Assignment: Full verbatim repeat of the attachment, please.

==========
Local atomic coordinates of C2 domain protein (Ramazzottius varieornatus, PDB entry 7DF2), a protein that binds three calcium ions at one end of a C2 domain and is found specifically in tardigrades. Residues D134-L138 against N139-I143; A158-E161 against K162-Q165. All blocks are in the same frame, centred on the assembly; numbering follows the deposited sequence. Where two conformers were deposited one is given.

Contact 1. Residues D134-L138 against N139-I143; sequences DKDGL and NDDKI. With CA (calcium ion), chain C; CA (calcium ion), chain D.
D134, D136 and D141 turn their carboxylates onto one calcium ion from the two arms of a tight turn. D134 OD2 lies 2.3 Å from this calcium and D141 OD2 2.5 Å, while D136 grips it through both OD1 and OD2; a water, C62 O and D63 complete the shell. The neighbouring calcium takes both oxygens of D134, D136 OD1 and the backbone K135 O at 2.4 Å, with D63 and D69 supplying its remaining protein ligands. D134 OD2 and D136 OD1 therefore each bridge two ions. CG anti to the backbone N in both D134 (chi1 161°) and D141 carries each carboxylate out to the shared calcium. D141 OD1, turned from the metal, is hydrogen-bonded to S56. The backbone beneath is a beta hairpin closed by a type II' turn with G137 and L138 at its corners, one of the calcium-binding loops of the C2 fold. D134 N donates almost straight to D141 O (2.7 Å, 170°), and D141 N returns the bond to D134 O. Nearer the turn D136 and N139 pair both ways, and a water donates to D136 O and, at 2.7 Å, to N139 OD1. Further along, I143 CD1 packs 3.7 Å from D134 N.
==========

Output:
Local atomic coordinates of C2 domain protein (Ramazzottius varieornatus, PDB entry 7DF2), a protein that binds three calcium ions at one end of a C2 domain and is found specifically in tardigrades. Residues D134-L138 against N139-I143; A158-E161 against K162-Q165. All blocks are in the same frame, centred on the assembly; numbering follows the deposited sequence. Where two conformers were deposited one is given.

Contact 1. Residues D134-L138 against N139-I143; sequences DKDGL and NDDKI. With CA (calcium ion), chain C; CA (calcium ion), chain D.
D134, D136 and D141 turn their carboxylates onto one calcium ion from the two arms of a tight turn. D134 OD2 lies 2.3 Å from this calcium and D141 OD2 2.5 Å, while D136 grips it through both OD1 and OD2; a water, C62 O and D63 complete the shell. The neighbouring calcium takes both oxygens of D134, D136 OD1 and the backbone K135 O at 2.4 Å, with D63 and D69 supplying its remaining protein ligands. D134 OD2 and D136 OD1 therefore each bridge two ions. CG anti to the backbone N in both D134 (chi1 161°) and D141 carries each carboxylate out to the shared calcium. D141 OD1, turned from the metal, is hydrogen-bonded to S56. The backbone beneath is a beta hairpin closed by a type II' turn with G137 and L138 at its corners, one of the calcium-binding loops of the C2 fold. D134 N donates almost straight to D141 O (2.7 Å, 170°), and D141 N returns the bond to D134 O. Nearer the turn D136 and N139 pair both ways, and a water donates to D136 O and, at 2.7 Å, to N139 OD1. Further along, I143 CD1 packs 3.7 Å from D134 N.